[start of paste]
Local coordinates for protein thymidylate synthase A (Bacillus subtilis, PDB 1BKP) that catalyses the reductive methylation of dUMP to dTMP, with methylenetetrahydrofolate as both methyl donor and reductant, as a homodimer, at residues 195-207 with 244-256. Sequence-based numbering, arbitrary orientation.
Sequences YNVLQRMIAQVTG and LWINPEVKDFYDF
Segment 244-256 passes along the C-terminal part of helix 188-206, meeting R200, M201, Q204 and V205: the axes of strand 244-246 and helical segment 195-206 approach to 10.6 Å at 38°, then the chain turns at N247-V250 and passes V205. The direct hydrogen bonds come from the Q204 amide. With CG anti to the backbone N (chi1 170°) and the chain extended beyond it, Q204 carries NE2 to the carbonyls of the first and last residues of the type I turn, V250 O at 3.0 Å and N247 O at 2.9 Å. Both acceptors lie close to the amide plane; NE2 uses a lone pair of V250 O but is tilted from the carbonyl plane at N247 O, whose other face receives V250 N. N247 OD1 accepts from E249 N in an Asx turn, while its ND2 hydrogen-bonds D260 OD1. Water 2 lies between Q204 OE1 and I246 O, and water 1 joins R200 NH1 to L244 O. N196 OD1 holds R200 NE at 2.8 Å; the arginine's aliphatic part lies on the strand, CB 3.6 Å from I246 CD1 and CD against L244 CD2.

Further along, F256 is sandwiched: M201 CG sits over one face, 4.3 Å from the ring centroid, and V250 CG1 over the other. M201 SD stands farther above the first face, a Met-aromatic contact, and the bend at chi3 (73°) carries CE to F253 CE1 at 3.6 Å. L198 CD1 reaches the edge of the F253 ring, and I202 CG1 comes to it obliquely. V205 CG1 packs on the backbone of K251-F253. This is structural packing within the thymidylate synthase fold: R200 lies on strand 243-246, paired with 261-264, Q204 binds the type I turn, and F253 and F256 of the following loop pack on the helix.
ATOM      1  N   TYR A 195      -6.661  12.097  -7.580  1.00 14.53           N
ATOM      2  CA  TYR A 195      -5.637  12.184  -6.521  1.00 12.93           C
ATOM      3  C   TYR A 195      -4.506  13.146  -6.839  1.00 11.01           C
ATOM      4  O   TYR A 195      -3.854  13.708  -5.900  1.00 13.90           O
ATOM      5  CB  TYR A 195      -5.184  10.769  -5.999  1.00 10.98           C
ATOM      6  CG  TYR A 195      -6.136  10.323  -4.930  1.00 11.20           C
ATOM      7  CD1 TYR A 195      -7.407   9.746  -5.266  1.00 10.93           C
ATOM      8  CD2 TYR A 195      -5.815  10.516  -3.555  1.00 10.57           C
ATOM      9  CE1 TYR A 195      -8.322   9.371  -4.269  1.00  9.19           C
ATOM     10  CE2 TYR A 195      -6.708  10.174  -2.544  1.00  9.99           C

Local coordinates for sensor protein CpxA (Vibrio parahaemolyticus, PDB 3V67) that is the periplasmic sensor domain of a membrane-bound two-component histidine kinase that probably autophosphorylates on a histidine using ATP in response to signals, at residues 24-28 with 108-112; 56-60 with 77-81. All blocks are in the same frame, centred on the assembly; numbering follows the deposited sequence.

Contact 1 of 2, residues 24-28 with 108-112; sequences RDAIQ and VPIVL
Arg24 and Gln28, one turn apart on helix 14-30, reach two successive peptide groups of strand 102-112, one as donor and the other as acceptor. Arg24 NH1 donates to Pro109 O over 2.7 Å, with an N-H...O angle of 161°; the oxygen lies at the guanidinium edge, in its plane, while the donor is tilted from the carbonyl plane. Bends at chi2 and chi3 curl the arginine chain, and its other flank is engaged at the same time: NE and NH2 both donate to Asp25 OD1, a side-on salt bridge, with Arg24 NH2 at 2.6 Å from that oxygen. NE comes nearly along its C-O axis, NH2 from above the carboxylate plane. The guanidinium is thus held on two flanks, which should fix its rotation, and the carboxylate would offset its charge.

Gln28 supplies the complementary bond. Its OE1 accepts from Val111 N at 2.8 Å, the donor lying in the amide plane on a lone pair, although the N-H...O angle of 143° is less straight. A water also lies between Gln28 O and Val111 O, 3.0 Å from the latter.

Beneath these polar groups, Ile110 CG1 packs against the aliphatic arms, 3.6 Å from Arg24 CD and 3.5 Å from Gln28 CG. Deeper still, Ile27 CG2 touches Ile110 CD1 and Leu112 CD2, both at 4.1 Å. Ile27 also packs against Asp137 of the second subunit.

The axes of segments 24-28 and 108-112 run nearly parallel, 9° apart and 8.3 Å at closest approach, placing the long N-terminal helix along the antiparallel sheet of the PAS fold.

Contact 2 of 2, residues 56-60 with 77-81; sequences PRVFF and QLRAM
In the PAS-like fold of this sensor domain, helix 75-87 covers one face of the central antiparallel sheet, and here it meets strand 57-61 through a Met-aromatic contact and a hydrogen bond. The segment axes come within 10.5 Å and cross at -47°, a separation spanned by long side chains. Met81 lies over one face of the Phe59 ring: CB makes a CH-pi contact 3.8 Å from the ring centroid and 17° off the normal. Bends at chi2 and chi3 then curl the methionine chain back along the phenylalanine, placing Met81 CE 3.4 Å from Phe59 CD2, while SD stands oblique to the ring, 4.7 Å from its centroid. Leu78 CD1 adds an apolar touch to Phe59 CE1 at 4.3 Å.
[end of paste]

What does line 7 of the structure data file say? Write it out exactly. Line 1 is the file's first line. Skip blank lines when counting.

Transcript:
ATOM      3  C   TYR A 195      -4.506  13.146  -6.839  1.00 11.01           C